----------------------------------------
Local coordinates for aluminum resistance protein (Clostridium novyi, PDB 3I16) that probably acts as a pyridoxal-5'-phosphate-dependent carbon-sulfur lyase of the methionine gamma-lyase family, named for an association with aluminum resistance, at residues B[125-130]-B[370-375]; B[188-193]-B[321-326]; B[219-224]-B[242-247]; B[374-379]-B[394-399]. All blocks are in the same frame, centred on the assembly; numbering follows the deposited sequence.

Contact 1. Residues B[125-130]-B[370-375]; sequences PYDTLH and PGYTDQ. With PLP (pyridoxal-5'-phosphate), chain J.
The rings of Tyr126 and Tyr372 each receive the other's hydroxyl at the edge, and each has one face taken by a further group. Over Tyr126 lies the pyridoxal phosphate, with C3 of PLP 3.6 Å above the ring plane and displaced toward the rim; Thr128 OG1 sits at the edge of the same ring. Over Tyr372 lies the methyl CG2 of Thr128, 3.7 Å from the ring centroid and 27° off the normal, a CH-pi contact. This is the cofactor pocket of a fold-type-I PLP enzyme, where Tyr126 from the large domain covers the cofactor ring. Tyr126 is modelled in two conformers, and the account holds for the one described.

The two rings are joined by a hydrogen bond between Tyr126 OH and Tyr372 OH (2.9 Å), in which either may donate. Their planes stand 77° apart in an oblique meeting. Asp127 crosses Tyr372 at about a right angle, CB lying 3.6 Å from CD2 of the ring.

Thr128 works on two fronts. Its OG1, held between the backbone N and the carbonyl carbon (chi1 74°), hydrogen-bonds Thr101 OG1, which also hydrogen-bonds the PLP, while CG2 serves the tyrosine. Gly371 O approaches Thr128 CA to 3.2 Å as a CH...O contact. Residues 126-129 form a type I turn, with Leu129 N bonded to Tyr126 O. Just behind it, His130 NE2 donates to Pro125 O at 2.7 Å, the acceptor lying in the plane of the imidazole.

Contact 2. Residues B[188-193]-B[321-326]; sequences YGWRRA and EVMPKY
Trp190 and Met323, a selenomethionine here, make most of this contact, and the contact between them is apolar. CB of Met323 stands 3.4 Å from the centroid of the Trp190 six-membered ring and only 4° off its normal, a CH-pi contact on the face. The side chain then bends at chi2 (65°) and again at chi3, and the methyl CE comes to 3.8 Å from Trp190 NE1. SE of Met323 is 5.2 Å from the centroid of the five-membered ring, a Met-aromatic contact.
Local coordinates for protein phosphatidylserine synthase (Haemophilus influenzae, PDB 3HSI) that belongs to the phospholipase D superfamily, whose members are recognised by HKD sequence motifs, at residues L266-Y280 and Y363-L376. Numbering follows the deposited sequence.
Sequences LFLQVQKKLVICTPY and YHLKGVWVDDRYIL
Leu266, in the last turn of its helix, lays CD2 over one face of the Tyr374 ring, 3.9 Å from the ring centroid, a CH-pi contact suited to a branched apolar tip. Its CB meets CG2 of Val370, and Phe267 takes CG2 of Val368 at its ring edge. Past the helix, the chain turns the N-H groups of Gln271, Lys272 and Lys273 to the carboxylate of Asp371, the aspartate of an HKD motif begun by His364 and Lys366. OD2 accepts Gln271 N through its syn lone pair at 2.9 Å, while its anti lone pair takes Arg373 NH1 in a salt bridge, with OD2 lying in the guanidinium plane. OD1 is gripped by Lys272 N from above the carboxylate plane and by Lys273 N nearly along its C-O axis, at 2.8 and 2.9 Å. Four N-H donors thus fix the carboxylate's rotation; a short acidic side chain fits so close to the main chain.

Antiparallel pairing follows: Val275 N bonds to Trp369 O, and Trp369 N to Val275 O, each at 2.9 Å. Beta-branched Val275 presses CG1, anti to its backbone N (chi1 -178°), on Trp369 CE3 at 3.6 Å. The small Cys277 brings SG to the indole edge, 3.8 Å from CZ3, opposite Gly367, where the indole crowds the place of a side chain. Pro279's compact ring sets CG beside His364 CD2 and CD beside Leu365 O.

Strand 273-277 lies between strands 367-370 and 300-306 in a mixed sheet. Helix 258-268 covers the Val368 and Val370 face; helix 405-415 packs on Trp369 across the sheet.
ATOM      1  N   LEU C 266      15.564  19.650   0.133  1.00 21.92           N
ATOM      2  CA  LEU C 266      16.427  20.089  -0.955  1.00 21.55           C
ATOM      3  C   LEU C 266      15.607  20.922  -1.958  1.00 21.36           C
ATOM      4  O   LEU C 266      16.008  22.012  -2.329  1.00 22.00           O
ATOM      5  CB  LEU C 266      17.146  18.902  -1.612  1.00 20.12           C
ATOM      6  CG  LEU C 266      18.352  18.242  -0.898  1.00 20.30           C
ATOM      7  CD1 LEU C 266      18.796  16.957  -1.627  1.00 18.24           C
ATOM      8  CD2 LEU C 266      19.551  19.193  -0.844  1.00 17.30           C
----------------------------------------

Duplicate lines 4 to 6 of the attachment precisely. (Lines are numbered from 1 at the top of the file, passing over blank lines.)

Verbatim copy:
The two rings are joined by a hydrogen bond between Tyr126 OH and Tyr372 OH (2.9 Å), in which either may donate. Their planes stand 77° apart in an oblique meeting. Asp127 crosses Tyr372 at about a right angle, CB lying 3.6 Å from CD2 of the ring.

Thr128 works on two fronts. Its OG1, held between the backbone N and the carbonyl carbon (chi1 74°), hydrogen-bonds Thr101 OG1, which also hydrogen-bonds the PLP, while CG2 serves the tyrosine. Gly371 O approaches Thr128 CA to 3.2 Å as a CH...O contact. Residues 126-129 form a type I turn, with Leu129 N bonded to Tyr126 O. Just behind it, His130 NE2 donates to Pro125 O at 2.7 Å, the acceptor lying in the plane of the imidazole.

Contact 2. Residues B[188-193]-B[321-326]; sequences YGWRRA and EVMPKY